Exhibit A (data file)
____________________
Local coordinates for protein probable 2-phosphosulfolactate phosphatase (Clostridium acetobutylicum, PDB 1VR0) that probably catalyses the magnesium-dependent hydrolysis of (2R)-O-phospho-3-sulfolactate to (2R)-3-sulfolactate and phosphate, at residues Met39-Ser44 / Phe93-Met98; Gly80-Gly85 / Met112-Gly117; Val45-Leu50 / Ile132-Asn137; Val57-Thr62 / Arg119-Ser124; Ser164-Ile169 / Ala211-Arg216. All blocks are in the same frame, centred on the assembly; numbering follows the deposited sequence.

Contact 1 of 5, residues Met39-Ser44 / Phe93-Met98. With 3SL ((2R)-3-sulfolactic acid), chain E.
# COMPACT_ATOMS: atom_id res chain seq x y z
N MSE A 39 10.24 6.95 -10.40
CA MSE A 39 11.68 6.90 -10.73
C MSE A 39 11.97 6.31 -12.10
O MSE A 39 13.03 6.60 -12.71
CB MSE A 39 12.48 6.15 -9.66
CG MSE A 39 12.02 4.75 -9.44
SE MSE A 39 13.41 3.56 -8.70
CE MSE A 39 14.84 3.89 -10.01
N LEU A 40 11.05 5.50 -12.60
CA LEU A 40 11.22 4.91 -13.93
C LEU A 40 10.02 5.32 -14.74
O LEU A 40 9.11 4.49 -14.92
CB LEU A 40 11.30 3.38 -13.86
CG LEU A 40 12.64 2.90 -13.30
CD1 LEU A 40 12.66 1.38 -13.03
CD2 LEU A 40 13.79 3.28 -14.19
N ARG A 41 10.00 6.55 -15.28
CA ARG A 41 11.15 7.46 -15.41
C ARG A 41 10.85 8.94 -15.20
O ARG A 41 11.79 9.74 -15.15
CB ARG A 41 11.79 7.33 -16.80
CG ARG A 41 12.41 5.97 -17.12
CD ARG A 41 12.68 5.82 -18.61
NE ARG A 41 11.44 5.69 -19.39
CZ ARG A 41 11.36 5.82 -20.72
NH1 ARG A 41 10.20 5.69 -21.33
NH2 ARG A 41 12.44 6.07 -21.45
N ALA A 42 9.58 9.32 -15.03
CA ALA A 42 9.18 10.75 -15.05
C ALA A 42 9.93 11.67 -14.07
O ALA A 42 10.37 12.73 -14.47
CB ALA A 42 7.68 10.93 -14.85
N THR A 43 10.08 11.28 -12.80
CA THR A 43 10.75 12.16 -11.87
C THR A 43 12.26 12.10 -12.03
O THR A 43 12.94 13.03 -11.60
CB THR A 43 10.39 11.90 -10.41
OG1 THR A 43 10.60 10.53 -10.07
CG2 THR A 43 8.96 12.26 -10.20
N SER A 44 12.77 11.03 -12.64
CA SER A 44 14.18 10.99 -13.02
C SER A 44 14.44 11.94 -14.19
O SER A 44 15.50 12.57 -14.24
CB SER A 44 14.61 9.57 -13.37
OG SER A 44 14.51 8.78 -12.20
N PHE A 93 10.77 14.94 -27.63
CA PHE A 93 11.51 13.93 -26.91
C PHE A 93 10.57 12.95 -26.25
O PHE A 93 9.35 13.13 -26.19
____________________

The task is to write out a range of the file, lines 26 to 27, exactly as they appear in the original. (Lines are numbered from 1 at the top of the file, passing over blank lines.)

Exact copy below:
CD ARG A 41 12.68 5.82 -18.61
NE ARG A 41 11.44 5.69 -19.39